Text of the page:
A study carried out by experts on sexual and reproductive health from Guttmacher Institute and partners have revealed that in Uganda, sexual and reproductive health services and information fall short for adolescents, noting that a comprehensive approach is essential to improve the well-being of young women.
The authors recommend taking a coordinated and multifaceted approach to improve adolescents’ sexual and reproductive health in Uganda including youth-centered health programs that must be nondiscriminatory and medically accurate, as well as developmentally and culturally appropriate. They say that approaches should include improving access to and quality of comprehensive sexuality education as well as sexual and reproductive health services, both in and outside of the school setting
The new data from the Guttmacher Institute show serious gaps in sexual and reproductive health services for adolescent women in Uganda.
It shows that an estimated 648,000 women aged 15–19 in Uganda are sexually active and do not want a child in the next two years.
However, among this group, over 60% have an unmet need for modern contraception, meaning that they either use no contraceptive method or use a traditional method of contraception.
Patrick Segawa from The Public Health Ambassadors Uganda (PHAU), says “Greater investment is essential to ensure that young people have access to age-appropriate, comprehensive sexuality education, as well as high-quality sexual and reproductive health services. Young people must be empowered to make informed sexual and reproductive health decisions in order to achieve their full potential.”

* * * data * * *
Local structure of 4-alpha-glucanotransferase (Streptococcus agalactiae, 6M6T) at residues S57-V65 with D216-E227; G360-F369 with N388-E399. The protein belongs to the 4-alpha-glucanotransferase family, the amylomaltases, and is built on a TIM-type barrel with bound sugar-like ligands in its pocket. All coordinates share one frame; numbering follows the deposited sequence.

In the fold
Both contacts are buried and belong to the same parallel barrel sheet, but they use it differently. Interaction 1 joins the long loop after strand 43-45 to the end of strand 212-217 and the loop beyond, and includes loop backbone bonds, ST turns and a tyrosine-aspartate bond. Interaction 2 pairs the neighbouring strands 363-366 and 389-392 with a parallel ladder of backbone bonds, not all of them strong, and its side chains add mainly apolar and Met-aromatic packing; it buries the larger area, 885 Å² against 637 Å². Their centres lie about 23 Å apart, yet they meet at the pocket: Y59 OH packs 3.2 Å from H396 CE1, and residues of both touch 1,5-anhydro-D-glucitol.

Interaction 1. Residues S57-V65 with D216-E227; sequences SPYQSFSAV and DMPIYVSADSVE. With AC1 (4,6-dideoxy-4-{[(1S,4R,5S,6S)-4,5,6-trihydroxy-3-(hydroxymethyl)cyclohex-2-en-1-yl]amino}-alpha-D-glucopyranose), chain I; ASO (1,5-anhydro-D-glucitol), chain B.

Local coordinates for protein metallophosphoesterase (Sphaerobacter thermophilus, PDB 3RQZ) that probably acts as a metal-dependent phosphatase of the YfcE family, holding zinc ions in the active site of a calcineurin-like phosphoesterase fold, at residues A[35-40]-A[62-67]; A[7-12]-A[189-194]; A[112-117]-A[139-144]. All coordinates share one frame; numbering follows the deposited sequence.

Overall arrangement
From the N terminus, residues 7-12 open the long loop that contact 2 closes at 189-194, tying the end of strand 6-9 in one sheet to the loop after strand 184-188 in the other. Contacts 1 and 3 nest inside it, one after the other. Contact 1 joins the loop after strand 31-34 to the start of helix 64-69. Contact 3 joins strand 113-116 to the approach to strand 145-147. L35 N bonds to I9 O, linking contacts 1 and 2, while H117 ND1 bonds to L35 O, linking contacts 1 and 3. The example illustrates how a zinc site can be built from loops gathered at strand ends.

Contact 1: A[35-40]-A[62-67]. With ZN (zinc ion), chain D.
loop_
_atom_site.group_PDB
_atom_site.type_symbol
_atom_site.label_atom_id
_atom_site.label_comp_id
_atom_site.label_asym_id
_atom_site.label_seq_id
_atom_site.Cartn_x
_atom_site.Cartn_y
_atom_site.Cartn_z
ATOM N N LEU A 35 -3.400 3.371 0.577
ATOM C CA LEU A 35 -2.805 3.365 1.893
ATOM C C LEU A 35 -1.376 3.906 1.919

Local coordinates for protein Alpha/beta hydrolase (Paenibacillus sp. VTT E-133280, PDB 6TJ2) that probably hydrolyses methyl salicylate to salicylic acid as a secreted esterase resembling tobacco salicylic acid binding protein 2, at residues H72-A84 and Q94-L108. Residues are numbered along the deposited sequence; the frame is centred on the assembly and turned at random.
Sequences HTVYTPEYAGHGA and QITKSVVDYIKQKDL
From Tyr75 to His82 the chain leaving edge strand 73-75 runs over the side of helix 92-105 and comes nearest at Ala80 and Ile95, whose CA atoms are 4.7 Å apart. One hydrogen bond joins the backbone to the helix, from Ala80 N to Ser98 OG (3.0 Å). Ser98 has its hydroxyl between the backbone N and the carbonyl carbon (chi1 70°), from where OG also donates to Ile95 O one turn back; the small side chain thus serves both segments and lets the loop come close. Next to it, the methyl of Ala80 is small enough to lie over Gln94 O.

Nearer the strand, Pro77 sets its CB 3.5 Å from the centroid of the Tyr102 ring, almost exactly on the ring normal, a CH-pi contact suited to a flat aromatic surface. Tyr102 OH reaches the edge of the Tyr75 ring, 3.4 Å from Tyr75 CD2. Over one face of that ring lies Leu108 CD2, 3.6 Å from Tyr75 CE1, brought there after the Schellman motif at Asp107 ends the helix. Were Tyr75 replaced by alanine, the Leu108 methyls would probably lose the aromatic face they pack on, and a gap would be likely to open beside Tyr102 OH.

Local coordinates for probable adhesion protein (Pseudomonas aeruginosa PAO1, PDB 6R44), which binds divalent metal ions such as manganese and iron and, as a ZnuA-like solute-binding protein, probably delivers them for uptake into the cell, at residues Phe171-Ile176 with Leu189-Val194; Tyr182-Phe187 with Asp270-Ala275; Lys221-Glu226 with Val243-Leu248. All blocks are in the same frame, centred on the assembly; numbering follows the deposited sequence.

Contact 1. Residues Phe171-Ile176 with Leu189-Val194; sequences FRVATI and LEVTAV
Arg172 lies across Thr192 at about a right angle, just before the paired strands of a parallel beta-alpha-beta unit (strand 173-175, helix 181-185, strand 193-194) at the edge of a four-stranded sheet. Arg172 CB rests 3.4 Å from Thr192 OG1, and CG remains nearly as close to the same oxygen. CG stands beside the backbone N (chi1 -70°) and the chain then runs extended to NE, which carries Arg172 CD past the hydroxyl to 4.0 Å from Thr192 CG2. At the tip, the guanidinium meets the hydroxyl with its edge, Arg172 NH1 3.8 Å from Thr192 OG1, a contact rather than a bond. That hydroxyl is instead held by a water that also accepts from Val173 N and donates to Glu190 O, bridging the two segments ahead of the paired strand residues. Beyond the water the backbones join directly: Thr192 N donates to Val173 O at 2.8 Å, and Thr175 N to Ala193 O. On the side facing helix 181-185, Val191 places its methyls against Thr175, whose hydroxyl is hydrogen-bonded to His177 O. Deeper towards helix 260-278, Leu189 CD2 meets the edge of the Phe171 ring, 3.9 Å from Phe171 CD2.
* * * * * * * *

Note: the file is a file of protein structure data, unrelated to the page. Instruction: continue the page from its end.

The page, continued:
Taylor Riley, a research associate at the Guttmacher Institute and co-investigator of the new estimates says that investing in meeting the need for both modern contraception and maternal and newborn health care would also save costs compared to focusing on maternal and newborn health care alone. Adding that because the cost of preventing an unintended pregnancy through use of modern contraception is far lower than the cost of providing care for an unintended pregnancy, each additional dollar spent on contraceptive services above the current level would reduce the cost of maternal and newborn health care by $2.56
“Too often, the various components of sexual and reproductive health are treated as separate issues, but they are all interrelated. Addressing adolescents’ unmet need for modern contraception along with providing all pregnant adolescents and their newborns with recommended levels of care are both critical to save lives and improve young people’s health and well-being,” says Taylor Riley.
By Drake Nyamugabwa